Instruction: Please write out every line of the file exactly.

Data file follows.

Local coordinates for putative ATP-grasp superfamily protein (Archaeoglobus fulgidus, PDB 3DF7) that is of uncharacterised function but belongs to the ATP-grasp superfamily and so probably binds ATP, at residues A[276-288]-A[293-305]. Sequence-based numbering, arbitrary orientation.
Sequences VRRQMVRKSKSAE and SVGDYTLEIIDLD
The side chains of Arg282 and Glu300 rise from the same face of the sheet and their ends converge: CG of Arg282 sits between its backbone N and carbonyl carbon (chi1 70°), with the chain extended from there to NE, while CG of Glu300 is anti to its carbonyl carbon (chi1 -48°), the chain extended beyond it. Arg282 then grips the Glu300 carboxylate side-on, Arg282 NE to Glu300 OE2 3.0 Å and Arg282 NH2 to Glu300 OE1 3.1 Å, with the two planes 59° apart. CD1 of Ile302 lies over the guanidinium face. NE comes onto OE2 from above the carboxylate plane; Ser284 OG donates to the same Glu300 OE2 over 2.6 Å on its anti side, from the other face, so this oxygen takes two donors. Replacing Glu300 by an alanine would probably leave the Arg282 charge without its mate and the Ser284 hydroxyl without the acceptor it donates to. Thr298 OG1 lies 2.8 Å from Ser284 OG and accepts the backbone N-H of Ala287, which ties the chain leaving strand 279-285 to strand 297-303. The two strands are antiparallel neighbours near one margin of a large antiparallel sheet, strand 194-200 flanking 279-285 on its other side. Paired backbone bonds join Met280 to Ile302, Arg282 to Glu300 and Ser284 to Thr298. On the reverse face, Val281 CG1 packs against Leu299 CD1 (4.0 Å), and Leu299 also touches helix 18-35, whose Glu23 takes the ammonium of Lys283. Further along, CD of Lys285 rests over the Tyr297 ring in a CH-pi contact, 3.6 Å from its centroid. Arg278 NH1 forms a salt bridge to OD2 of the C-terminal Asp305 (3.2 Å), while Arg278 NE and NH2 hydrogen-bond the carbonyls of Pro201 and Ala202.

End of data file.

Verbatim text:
Local coordinates for putative ATP-grasp superfamily protein (Archaeoglobus fulgidus, PDB 3DF7) that is of uncharacterised function but belongs to the ATP-grasp superfamily and so probably binds ATP, at residues A[276-288]-A[293-305]. Sequence-based numbering, arbitrary orientation.
Sequences VRRQMVRKSKSAE and SVGDYTLEIIDLD
The side chains of Arg282 and Glu300 rise from the same face of the sheet and their ends converge: CG of Arg282 sits between its backbone N and carbonyl carbon (chi1 70°), with the chain extended from there to NE, while CG of Glu300 is anti to its carbonyl carbon (chi1 -48°), the chain extended beyond it. Arg282 then grips the Glu300 carboxylate side-on, Arg282 NE to Glu300 OE2 3.0 Å and Arg282 NH2 to Glu300 OE1 3.1 Å, with the two planes 59° apart. CD1 of Ile302 lies over the guanidinium face. NE comes onto OE2 from above the carboxylate plane; Ser284 OG donates to the same Glu300 OE2 over 2.6 Å on its anti side, from the other face, so this oxygen takes two donors. Replacing Glu300 by an alanine would probably leave the Arg282 charge without its mate and the Ser284 hydroxyl without the acceptor it donates to. Thr298 OG1 lies 2.8 Å from Ser284 OG and accepts the backbone N-H of Ala287, which ties the chain leaving strand 279-285 to strand 297-303. The two strands are antiparallel neighbours near one margin of a large antiparallel sheet, strand 194-200 flanking 279-285 on its other side. Paired backbone bonds join Met280 to Ile302, Arg282 to Glu300 and Ser284 to Thr298. On the reverse face, Val281 CG1 packs against Leu299 CD1 (4.0 Å), and Leu299 also touches helix 18-35, whose Glu23 takes the ammonium of Lys283. Further along, CD of Lys285 rests over the Tyr297 ring in a CH-pi contact, 3.6 Å from its centroid. Arg278 NH1 forms a salt bridge to OD2 of the C-terminal Asp305 (3.2 Å), while Arg278 NE and NH2 hydrogen-bond the carbonyls of Pro201 and Ala202.